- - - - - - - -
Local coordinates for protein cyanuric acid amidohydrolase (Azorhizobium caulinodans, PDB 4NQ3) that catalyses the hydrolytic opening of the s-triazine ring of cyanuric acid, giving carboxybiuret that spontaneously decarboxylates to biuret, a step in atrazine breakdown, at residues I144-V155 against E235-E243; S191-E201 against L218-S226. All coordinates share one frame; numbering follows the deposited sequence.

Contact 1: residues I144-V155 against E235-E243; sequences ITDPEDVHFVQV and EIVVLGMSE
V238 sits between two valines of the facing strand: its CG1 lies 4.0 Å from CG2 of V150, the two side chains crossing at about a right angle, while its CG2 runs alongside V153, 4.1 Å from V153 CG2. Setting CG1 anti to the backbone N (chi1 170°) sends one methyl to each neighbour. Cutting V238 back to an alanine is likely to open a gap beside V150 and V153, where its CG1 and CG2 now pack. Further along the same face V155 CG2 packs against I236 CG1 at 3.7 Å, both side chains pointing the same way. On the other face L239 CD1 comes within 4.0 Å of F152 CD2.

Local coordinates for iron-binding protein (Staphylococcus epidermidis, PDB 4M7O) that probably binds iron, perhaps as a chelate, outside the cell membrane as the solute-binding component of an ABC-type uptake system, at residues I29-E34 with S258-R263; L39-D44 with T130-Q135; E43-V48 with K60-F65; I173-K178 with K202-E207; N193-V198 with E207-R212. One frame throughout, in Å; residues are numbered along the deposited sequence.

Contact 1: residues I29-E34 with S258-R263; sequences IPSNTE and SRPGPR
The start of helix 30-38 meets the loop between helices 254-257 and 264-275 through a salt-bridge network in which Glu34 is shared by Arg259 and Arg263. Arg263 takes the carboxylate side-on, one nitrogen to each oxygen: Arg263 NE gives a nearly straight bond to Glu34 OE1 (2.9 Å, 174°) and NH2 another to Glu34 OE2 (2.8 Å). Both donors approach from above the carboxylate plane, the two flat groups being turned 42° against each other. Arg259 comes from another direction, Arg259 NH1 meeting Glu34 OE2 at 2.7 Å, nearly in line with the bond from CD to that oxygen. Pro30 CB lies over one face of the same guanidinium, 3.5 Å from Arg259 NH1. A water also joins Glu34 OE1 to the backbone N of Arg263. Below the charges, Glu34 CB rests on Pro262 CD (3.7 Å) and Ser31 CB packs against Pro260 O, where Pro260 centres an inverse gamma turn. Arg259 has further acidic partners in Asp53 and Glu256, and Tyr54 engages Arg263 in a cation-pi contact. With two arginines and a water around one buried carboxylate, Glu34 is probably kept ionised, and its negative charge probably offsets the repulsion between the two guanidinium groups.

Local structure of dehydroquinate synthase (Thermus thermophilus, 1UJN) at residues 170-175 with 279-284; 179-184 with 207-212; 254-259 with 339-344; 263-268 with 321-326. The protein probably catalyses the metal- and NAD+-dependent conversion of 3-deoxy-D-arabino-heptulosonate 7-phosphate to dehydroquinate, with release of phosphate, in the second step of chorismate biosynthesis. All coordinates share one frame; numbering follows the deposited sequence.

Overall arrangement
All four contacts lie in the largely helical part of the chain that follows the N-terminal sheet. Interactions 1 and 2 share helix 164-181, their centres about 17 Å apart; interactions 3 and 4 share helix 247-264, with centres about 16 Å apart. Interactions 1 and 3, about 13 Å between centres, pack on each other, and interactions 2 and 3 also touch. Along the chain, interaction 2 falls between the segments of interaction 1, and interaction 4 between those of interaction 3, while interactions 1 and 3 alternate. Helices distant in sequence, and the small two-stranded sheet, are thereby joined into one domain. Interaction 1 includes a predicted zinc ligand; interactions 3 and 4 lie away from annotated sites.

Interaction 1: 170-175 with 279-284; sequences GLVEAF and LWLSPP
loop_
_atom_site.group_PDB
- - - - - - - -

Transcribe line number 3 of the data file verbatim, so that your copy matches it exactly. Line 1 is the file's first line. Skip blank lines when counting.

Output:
V238 sits between two valines of the facing strand: its CG1 lies 4.0 Å from CG2 of V150, the two side chains crossing at about a right angle, while its CG2 runs alongside V153, 4.1 Å from V153 CG2. Setting CG1 anti to the backbone N (chi1 170°) sends one methyl to each neighbour. Cutting V238 back to an alanine is likely to open a gap beside V150 and V153, where its CG1 and CG2 now pack. Further along the same face V155 CG2 packs against I236 CG1 at 3.7 Å, both side chains pointing the same way. On the other face L239 CD1 comes within 4.0 Å of F152 CD2.